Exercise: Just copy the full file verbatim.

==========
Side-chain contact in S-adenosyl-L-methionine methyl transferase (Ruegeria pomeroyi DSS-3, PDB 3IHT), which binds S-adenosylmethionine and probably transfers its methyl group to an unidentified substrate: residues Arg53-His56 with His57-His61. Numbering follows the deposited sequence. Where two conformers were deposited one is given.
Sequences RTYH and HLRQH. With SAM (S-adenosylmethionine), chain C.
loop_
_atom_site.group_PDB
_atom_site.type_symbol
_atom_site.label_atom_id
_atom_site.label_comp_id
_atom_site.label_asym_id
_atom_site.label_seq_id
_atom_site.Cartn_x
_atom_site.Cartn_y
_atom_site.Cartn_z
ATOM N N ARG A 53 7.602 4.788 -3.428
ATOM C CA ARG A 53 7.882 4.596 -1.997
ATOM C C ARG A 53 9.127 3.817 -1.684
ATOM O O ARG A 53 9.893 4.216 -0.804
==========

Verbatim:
Side-chain contact in S-adenosyl-L-methionine methyl transferase (Ruegeria pomeroyi DSS-3, PDB 3IHT), which binds S-adenosylmethionine and probably transfers its methyl group to an unidentified substrate: residues Arg53-His56 with His57-His61. Numbering follows the deposited sequence. Where two conformers were deposited one is given.
Sequences RTYH and HLRQH. With SAM (S-adenosylmethionine), chain C.
loop_
_atom_site.group_PDB
_atom_site.type_symbol
_atom_site.label_atom_id
_atom_site.label_comp_id
_atom_site.label_asym_id
_atom_site.label_seq_id
_atom_site.Cartn_x
_atom_site.Cartn_y
_atom_site.Cartn_z
ATOM N N ARG A 53 7.602 4.788 -3.428
ATOM C CA ARG A 53 7.882 4.596 -1.997
ATOM C C ARG A 53 9.127 3.817 -1.684
ATOM O O ARG A 53 9.893 4.216 -0.804